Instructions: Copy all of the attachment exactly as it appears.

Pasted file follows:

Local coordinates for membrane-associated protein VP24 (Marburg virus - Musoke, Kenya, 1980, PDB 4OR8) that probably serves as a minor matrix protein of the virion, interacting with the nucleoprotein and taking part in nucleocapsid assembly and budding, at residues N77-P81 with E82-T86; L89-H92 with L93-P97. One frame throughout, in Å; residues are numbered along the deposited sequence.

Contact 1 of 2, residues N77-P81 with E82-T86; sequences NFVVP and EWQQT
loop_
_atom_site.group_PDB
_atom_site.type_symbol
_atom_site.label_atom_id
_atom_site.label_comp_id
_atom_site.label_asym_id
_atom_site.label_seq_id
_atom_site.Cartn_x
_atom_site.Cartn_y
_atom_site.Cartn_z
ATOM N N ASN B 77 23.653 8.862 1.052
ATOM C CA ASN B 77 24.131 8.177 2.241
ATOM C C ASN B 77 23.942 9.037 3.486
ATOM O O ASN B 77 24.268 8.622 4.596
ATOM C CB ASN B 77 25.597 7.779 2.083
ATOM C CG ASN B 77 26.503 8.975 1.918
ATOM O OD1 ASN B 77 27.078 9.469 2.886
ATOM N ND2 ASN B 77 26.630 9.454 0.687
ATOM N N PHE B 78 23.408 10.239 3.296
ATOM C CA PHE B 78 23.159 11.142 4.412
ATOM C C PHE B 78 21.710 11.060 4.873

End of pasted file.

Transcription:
Local coordinates for membrane-associated protein VP24 (Marburg virus - Musoke, Kenya, 1980, PDB 4OR8) that probably serves as a minor matrix protein of the virion, interacting with the nucleoprotein and taking part in nucleocapsid assembly and budding, at residues N77-P81 with E82-T86; L89-H92 with L93-P97. One frame throughout, in Å; residues are numbered along the deposited sequence.

Contact 1 of 2, residues N77-P81 with E82-T86; sequences NFVVP and EWQQT
loop_
_atom_site.group_PDB
_atom_site.type_symbol
_atom_site.label_atom_id
_atom_site.label_comp_id
_atom_site.label_asym_id
_atom_site.label_seq_id
_atom_site.Cartn_x
_atom_site.Cartn_y
_atom_site.Cartn_z
ATOM N N ASN B 77 23.653 8.862 1.052
ATOM C CA ASN B 77 24.131 8.177 2.241
ATOM C C ASN B 77 23.942 9.037 3.486
ATOM O O ASN B 77 24.268 8.622 4.596
ATOM C CB ASN B 77 25.597 7.779 2.083
ATOM C CG ASN B 77 26.503 8.975 1.918
ATOM O OD1 ASN B 77 27.078 9.469 2.886
ATOM N ND2 ASN B 77 26.630 9.454 0.687
ATOM N N PHE B 78 23.408 10.239 3.296
ATOM C CA PHE B 78 23.159 11.142 4.412
ATOM C C PHE B 78 21.710 11.060 4.873